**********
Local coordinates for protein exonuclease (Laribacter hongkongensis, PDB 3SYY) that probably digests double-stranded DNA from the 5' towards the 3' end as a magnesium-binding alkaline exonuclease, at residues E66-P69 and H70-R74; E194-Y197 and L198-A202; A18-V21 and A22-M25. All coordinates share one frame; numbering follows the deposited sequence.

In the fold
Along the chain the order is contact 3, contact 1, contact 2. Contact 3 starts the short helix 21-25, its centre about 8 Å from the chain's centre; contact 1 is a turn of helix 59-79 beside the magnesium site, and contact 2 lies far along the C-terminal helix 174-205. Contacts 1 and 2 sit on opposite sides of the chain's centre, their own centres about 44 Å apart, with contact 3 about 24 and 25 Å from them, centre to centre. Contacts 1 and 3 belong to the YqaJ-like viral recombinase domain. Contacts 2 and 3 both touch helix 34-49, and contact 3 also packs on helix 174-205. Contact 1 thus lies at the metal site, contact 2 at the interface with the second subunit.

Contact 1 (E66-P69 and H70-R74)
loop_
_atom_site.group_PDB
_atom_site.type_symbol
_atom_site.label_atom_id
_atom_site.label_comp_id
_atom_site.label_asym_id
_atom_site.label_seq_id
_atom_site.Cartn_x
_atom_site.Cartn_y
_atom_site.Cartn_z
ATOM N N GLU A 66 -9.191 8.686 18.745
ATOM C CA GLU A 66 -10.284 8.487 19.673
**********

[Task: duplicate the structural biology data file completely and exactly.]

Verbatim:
Local coordinates for protein exonuclease (Laribacter hongkongensis, PDB 3SYY) that probably digests double-stranded DNA from the 5' towards the 3' end as a magnesium-binding alkaline exonuclease, at residues E66-P69 and H70-R74; E194-Y197 and L198-A202; A18-V21 and A22-M25. All coordinates share one frame; numbering follows the deposited sequence.

In the fold
Along the chain the order is contact 3, contact 1, contact 2. Contact 3 starts the short helix 21-25, its centre about 8 Å from the chain's centre; contact 1 is a turn of helix 59-79 beside the magnesium site, and contact 2 lies far along the C-terminal helix 174-205. Contacts 1 and 2 sit on opposite sides of the chain's centre, their own centres about 44 Å apart, with contact 3 about 24 and 25 Å from them, centre to centre. Contacts 1 and 3 belong to the YqaJ-like viral recombinase domain. Contacts 2 and 3 both touch helix 34-49, and contact 3 also packs on helix 174-205. Contact 1 thus lies at the metal site, contact 2 at the interface with the second subunit.

Contact 1 (E66-P69 and H70-R74)
loop_
_atom_site.group_PDB
_atom_site.type_symbol
_atom_site.label_atom_id
_atom_site.label_comp_id
_atom_site.label_asym_id
_atom_site.label_seq_id
_atom_site.Cartn_x
_atom_site.Cartn_y
_atom_site.Cartn_z
ATOM N N GLU A 66 -9.191 8.686 18.745
ATOM C CA GLU A 66 -10.284 8.487 19.673